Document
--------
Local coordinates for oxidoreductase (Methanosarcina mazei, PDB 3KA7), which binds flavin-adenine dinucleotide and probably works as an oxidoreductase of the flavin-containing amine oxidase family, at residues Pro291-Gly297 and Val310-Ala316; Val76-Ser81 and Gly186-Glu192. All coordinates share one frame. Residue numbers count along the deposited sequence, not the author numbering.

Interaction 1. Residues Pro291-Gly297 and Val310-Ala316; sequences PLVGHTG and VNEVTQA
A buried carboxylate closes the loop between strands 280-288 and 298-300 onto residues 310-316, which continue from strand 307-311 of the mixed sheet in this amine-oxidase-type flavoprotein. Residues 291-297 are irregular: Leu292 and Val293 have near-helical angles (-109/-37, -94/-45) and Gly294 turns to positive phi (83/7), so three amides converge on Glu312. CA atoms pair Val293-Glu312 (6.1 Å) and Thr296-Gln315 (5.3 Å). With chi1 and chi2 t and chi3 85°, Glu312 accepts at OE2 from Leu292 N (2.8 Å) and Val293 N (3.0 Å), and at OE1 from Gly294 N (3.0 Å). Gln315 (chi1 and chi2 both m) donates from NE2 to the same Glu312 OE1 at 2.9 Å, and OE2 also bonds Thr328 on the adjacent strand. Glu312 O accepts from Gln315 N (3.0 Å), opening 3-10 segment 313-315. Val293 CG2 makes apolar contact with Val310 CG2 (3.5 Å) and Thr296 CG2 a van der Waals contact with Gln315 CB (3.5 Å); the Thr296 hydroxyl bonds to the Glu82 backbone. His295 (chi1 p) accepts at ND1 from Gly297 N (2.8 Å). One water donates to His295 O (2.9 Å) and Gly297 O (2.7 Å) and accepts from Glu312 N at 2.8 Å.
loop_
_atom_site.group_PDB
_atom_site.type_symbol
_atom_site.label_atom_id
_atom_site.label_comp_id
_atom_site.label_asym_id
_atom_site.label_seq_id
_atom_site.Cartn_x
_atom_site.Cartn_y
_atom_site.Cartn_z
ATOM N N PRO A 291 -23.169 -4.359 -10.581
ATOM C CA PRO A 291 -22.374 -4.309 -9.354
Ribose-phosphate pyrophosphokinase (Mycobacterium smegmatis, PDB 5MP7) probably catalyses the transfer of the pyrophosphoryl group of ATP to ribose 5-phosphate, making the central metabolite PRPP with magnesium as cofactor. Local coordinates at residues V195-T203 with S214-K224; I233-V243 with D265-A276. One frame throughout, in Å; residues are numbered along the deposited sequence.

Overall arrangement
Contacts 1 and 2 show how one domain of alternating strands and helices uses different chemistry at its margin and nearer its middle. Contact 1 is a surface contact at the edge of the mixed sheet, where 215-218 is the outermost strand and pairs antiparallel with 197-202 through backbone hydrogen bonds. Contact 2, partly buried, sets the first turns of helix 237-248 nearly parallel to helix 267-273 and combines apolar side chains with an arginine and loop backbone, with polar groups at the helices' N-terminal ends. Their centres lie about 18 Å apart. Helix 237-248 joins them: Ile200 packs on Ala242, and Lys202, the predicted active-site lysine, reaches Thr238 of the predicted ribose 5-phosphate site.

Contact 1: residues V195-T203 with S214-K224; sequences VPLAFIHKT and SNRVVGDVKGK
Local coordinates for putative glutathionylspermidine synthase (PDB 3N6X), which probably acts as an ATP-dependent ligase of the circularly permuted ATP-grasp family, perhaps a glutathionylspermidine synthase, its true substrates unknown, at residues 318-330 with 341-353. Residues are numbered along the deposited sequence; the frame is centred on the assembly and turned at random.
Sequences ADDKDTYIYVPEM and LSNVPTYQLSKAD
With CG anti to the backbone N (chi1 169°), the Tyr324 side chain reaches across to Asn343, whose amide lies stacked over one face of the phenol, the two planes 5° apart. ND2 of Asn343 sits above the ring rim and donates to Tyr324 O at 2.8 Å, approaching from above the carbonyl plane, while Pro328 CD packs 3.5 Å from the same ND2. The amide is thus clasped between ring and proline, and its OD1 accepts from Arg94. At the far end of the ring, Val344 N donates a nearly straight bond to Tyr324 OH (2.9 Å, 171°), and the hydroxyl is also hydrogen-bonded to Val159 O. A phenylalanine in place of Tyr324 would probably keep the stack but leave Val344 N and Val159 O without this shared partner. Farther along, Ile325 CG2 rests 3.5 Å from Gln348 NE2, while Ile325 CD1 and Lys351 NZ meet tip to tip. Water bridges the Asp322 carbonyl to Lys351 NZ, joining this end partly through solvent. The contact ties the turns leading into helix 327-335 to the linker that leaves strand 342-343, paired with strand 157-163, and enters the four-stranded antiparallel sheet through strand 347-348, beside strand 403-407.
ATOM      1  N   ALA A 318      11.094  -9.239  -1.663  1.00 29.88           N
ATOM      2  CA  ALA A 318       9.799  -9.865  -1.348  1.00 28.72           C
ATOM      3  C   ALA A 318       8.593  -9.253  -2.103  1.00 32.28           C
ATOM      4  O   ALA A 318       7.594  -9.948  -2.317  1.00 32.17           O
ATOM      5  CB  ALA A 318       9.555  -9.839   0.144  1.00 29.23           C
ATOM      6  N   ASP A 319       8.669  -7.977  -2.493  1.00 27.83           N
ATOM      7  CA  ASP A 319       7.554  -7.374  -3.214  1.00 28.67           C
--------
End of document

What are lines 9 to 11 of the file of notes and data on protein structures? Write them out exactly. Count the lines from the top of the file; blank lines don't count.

_atom_site.label_asym_id
_atom_site.label_seq_id
_atom_site.Cartn_x